Saturday, 22 June 2013

Basic Multitexturing

A large forested scene would likely require many different forest map textures that describe tree placement and type.  For one, if there are distinctive features in the texture, it would be quite noticeable that the texture repeats.  Secondly, forests vary in relation to aspect, terrain type, and elevation.  Thus this system should support basic multi texturing (based off of Riemer's terrain tutorial) that supports dynamic or terrain based forests. 

Scene with many forest types - Helena National Forest, Montana
The young forest, beetle kill, and fields could potentially be described via the modification map, but in this area some forests are more dense, and tree types vary depending on aspect.  There is support for differences accounting for age, roads and cut blocks via the modification texture, as well as in a value in the terrain vertices which defines whether or not the ground is forested.

Deer Lodge National Forest, Montana

Inspired by some of the beautiful forests of the Rocky Mountains, I decided to see if this system could also be used to render similar rock formations and mixed forests.  With not too much effort I was able to implement a similar scene supporting multi texturing and different tree types (in this case, one tree and one type of rock)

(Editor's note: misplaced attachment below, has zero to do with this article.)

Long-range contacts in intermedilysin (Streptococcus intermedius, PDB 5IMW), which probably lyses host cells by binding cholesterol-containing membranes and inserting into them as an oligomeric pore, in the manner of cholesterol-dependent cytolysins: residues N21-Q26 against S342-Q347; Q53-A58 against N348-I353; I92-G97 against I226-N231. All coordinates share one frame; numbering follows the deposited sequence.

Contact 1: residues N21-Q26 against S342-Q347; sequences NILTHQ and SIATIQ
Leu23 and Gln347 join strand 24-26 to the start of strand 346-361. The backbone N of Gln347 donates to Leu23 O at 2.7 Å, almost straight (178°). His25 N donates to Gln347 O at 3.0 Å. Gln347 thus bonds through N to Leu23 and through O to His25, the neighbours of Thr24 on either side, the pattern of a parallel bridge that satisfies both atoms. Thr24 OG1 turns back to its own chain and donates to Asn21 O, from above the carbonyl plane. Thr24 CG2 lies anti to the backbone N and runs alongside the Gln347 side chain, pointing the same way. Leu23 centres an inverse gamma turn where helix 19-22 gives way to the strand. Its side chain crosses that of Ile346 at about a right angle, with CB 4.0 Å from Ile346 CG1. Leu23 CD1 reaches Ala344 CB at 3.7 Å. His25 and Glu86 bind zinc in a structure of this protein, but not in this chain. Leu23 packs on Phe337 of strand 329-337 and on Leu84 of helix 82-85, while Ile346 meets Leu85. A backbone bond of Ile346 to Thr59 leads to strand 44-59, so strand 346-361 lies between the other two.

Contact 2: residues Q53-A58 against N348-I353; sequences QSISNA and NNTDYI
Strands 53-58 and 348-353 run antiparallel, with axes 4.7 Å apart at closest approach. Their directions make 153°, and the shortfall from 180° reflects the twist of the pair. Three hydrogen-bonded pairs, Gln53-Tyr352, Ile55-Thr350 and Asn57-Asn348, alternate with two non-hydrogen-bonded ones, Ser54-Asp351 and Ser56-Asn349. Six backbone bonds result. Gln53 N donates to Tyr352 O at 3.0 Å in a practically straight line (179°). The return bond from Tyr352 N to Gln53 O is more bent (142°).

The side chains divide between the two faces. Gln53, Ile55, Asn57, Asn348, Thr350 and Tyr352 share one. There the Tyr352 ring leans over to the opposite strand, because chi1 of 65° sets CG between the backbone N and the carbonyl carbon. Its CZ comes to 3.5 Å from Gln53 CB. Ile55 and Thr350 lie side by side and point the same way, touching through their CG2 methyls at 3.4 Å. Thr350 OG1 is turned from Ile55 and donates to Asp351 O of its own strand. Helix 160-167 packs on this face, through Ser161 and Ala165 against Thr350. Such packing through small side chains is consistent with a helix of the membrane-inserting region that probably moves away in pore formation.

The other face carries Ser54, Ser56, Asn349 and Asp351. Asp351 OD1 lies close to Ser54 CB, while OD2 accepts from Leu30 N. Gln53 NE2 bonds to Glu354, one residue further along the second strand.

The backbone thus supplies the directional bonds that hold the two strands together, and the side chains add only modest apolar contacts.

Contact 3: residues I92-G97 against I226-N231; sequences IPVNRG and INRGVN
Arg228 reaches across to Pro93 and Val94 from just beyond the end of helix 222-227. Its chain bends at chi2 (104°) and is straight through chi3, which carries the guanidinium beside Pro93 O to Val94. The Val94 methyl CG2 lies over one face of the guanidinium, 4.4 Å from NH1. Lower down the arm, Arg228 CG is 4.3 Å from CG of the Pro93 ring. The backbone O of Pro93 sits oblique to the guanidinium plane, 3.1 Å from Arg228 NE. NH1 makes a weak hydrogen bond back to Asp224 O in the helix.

Here 4 different textures were used, one describing a mixed forest/rock, dense forest, sparse forest, and only rock formations.

These are the 4 textures used.  The red channel describes feature height, the blue channel defines forest or rock, and the green channel is noise used for dynamic texturing.  As you can imagine, many possible forest types could be created by creating simple noise based textures.

 Here only two feature types are used, the Forest Color and Forest Texture images are split for the trees and rocks.  Potentially many feature types, tree species, kinds of rock etc could be represented through this system.  Though there are some potential problems when merging different Forest Maps for Multi texturing, as well as with transitions between types.  Some solutions to these problems will be explored later.

But even so, this process can successfully implement basic mutlitextured mixed forests

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